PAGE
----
Mohammad Javad Zarif, whose signature smiling diplomacy charmed Americans and Europeans during Barack Obama's tenure, seems to have now exhausted the patience of the US

US sources familiar with the workings of Instex say there is a big gap between how Iranians understand the mechanism and how Europeans see it. The EU, they say, has tried repeatedly to make it clear to the Iranian side that it has too many expectations of the mechanism and that its goal is not to circumvent US sanctions but to facilitate legitimate trade in relation to humanitarian goods.

The US Treasury has been clear that any attempt to skirt sanctions by any entity will be faced with penalties. This position has prompted European banks and businesses, especially in Germany, to pull the brakes on any possible push by their governments to comply with Iranian demands.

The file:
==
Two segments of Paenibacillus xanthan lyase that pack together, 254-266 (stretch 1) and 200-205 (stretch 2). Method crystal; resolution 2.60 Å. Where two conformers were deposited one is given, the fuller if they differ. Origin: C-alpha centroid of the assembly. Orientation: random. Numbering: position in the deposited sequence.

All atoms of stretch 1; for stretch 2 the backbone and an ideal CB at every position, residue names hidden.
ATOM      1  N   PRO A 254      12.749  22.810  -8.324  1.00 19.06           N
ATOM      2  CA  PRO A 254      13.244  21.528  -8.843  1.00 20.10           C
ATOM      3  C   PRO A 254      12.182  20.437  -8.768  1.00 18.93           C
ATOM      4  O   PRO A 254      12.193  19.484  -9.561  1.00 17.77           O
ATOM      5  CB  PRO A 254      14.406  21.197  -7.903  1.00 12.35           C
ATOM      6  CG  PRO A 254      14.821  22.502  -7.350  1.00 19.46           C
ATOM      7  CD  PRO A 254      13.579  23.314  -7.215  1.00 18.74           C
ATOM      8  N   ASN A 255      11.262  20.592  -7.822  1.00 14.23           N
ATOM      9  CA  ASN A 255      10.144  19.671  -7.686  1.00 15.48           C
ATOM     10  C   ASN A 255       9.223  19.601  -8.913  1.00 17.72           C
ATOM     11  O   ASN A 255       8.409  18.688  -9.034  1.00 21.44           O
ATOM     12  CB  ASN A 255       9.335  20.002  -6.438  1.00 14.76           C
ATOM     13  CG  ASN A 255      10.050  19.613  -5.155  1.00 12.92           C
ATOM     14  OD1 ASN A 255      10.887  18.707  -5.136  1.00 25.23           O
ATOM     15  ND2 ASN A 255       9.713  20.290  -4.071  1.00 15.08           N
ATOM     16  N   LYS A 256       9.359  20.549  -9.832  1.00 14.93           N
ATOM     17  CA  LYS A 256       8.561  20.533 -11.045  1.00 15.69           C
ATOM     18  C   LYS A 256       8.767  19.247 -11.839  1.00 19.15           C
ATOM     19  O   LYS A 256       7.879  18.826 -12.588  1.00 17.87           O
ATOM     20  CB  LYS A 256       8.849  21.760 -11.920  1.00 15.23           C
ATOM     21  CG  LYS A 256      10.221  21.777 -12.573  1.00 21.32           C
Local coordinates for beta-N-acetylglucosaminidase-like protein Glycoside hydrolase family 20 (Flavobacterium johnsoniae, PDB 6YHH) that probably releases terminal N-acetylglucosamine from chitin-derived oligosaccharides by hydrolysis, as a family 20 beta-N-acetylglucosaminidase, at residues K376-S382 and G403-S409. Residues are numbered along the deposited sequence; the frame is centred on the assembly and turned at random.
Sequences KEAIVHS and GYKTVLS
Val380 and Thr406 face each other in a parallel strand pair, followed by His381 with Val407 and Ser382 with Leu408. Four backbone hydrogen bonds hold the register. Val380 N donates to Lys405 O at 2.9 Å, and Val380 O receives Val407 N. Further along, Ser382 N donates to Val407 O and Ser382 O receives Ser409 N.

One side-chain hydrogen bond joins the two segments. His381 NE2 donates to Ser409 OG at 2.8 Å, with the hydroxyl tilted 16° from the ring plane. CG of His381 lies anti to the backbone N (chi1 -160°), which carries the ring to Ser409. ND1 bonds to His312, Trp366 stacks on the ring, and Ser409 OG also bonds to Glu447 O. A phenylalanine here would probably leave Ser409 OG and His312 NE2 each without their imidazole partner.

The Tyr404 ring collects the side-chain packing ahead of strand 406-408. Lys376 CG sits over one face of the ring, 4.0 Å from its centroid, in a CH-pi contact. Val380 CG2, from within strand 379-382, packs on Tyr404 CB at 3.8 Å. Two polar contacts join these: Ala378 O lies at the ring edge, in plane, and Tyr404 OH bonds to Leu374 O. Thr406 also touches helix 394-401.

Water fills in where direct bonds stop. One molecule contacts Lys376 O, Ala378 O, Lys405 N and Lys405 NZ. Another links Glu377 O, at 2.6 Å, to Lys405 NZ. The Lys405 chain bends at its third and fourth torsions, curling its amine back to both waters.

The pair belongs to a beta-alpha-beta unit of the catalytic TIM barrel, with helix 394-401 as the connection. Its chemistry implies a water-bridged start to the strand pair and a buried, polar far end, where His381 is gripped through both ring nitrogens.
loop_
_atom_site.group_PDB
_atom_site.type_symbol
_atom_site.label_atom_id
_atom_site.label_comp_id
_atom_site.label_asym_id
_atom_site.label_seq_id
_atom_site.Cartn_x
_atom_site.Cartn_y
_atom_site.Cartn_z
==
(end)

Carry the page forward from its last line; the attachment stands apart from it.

The US position on relaxing restrictions on Iran, meanwhile, are almost always accompanied by tough positions. US National Security Adviser John Bolton, commenting on Washington’s decision on Wednesday to exempt three Iranian civilian nuclear facilities from sanctions, said this was a “short 90-day extension only”.

US President Donald Trump’s policy is proceeding on parallel tracks: sanctions and maximum pressure on one hand, and on the other, giving the Europeans some time to convince the Iranians to negotiate by granting such exemptions. However, any exemptions within the Instex framework will not touch on core sanctions and will be based on humanitarian goods, according to sources.